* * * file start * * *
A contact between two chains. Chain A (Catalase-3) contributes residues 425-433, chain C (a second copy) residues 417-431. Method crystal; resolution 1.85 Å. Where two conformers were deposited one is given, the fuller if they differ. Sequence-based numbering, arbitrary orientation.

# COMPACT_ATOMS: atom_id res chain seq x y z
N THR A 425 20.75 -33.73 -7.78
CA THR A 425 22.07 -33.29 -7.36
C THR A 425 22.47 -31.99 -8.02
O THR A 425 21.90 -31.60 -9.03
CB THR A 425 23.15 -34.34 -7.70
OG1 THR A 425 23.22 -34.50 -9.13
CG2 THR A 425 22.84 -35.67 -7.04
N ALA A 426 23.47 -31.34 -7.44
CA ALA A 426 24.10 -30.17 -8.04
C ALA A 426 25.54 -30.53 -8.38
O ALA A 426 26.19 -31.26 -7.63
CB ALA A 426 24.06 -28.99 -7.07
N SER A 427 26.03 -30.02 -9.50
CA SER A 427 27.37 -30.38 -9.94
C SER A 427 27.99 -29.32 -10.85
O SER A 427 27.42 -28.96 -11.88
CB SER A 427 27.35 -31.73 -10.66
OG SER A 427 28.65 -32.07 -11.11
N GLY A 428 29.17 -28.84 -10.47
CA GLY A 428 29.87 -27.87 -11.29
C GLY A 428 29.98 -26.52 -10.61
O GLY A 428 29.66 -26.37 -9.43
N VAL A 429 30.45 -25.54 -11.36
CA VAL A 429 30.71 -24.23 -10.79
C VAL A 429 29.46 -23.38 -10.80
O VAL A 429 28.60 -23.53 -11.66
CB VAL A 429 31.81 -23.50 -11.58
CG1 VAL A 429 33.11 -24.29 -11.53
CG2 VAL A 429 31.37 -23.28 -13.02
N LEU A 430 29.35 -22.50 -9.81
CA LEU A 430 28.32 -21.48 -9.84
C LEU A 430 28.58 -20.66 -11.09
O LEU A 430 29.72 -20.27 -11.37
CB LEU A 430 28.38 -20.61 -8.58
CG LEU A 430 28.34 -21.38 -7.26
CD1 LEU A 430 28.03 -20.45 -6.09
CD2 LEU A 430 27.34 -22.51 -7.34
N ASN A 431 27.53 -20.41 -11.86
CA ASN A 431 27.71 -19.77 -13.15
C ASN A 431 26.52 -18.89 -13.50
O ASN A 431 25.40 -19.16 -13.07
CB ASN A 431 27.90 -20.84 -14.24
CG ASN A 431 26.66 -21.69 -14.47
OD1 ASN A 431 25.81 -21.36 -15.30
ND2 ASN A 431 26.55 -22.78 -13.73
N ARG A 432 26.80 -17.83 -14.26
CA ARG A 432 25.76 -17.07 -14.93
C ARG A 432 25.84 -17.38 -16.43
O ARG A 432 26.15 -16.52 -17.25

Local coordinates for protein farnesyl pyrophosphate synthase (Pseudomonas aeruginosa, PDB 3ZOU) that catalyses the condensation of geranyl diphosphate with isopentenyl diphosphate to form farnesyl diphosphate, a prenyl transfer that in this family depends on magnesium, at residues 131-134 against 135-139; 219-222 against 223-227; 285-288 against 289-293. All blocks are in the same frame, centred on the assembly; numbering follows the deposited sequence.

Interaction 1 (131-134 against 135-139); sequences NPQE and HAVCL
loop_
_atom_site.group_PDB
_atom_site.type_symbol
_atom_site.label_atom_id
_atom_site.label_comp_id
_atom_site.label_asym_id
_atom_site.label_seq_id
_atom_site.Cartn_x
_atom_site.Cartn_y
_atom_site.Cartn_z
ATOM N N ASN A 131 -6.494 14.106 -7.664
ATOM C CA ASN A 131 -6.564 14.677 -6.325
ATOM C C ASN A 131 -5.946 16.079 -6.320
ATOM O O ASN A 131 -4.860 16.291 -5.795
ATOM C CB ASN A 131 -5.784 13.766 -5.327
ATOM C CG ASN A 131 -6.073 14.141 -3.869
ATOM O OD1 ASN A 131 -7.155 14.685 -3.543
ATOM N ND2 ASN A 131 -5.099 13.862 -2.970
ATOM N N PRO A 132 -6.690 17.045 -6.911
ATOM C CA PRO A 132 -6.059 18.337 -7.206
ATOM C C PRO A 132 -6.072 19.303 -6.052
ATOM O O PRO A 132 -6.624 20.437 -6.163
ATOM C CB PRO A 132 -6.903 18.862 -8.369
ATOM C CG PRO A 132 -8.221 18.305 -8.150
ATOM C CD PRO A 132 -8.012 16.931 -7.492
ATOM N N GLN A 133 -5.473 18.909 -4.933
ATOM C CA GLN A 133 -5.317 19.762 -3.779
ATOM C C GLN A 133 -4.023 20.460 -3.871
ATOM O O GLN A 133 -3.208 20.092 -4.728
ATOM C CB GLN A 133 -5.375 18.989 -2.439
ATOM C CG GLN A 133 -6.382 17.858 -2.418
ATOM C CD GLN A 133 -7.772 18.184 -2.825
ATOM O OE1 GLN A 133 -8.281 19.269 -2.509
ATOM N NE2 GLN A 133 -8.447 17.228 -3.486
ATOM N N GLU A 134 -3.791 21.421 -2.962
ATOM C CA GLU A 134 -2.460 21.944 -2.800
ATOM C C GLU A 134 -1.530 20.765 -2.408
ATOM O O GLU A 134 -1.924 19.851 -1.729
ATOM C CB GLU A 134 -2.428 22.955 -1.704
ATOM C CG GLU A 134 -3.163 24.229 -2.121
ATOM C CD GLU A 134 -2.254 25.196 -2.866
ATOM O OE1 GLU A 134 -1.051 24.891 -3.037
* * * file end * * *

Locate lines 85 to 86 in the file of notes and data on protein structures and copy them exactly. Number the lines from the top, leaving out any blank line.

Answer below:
ATOM C CD GLN A 133 -7.772 18.184 -2.825
ATOM O OE1 GLN A 133 -8.281 19.269 -2.509